Five reasons the Lynx could repeat as WNBA champs

The Minnesota Lynx return their entire starting five from last year's WNBA-champion team.

Jim Mone/AP

The Minnesota Lynx enter the 2016 season well positioned to win back-to-back WNBA titles, something no team has done since 2002.

The team returns its entire starting five, including All-Stars Maya Moore, Seimone Augustus, Lindsay Whalen and veteran Rebekkah Brunson, all of whom have played on all three of Minnesota’s  championship teams (2011, 2013, 2015). The Lynx also re-signed veterans Sylvia Fowles and Renee Montgomery, whom they acquired midway through last season.

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In addition, the team traded for veteran Jia Perkins this offseason and brought back Janel McCarville after a one-year absence.

Those eight will anchor what is arguably Minnesota’s deepest team ever. Winning the WNBA title won’t be easy, however, as the Lynx will have to contend with the Diana Taurasi-led Phoenix Mercury as well as a month-long break for the Olympics where Moore, Augustus, Whalen and Fowles will compete for Team USA.

Here are five reasons the Lynx could win their fourth WNBA title in six seasons:

1. The presence of Moore, Augustus, Whalen and Brunson

It all starts with the core four for the Lynx, who have seen significant roster changes over the past two seasons. Moore, the 2014 WNBA MVP, averaged 20.6 points and 6.7 rebounds per game last season and averaged 19 points per game in the WNBA Finals. Whalen’s scoring was down last season as she contended with injuries but she still averaged 30.1 minutes in 29 regular-season games.

Augustus’ scoring also dipped last year, but she contributed 16 points in Minnesota’s Game 5 WNBA Finals win. Brunson averaged 8.1 rebounds per game during last year’s regular season and started every game. There’s no reason to think those four won’t be key contributors this season.

2. The re-signings of Fowles and Montgomery

The 6-foot-6 Fowles averaged 15.3 points and 8.3 in 18 regular-season games last year for the Lynx and was named WNBA Finals MVP after scoring at least 20 points in three of the five games. Montgomery provided the Lynx with depth at guard and contributed off the bench in the Finals.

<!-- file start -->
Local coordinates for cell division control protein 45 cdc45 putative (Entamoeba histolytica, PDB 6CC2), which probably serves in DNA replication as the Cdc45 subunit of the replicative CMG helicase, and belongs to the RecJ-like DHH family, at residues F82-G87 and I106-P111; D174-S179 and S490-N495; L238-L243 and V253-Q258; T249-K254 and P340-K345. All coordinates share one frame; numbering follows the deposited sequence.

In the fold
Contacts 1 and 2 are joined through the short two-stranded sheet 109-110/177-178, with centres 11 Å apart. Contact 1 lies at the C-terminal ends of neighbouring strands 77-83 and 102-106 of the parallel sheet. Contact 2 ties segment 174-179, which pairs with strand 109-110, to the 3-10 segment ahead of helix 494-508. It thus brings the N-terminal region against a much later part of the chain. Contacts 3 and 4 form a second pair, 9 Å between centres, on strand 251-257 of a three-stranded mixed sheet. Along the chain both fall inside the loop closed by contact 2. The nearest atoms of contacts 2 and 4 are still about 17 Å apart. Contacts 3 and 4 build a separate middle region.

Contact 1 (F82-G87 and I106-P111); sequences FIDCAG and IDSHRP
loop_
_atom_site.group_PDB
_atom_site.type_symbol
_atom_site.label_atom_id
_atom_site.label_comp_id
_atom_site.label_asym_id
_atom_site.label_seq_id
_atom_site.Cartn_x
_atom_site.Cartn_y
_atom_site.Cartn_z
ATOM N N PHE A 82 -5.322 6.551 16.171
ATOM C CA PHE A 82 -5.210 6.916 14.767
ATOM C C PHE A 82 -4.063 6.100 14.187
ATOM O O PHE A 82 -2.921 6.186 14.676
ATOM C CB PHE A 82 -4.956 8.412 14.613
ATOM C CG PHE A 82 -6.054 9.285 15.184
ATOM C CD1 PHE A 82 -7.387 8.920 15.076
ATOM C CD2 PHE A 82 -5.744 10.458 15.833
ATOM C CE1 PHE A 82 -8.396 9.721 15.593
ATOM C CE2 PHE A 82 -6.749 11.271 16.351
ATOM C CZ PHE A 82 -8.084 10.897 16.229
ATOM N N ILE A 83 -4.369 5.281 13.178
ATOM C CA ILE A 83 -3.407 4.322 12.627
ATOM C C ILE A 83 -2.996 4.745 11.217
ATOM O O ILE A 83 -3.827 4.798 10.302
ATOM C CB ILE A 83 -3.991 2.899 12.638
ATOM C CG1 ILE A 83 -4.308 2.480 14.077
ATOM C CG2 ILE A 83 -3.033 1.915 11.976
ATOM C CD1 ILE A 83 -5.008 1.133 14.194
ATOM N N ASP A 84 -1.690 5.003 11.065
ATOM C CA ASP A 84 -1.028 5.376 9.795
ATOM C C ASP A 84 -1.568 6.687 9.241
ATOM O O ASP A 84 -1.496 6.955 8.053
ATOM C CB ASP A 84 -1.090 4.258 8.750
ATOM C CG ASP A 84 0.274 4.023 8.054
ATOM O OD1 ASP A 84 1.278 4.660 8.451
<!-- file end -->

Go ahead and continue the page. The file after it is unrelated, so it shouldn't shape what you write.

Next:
The Lynx should benefit with a full season from both players.

3. Whalen is healthy and rested

Whalen, a 12-year veteran, opted not to play overseas this past winter in an effort to heal before the Olympics and WNBA season. She said she is feeling healthy entering the season.

"The end of last year, I was like, ‘It’s not really fun to play injured,’" Whalen told the Lynx’s official website. "I never really felt healthy (during our playoff run), so I just wanted to be healthy and feel good."

Head coach Cheryl Reeve said early in training camp that she thought Whalen looked both physically and mentally fresh.

"When you get older, it’s about managing, it’s about endurance, it’s about flexibility," Reeve said. "She has really committed herself to those things that don’t involve dribbling a basketball."

4. The addition of Perkins

The Lynx traded their 14th pick in this year’s WNBA Draft for the 34-year-old Perkins, who averaged 13.3 points and 27.3 minutes per game last year for San Antonio.

Reeve said Minnesota needed a quality perimeter player like Perkins, noting her team defense and strong mid-range game.

"Not only can she do what she did as a young player, but she’s learned the concepts of how to assist everybody," Reeve said. "Offensively she has evolved with her 3-ball. She’s just a really good player."

Perkins’ Lynx teammates appear to agree with Reeve’s assessment.

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"Everybody knows that girl can put the ball in the hole," Montgomery said last month on a team podcast. ". . . I think the coaching staff does a good job of building and filling in holes for what we need."

5. Motivation to repeat

This team understands the history of how difficult it is to repeat and that it’s window for winning titles is shrinking. Whalen, Augustus, Brunson and Fowles are all over 30 and Montgomery is turning 30 in December. Moore is the only starter under 27.

"That’s an easy sense of urgency that will be added to the motivation (to repeat)," Moore said. "We’re taking these past four, five, six seasons and taking everything we’ve learned and gained in order to make us better this year."

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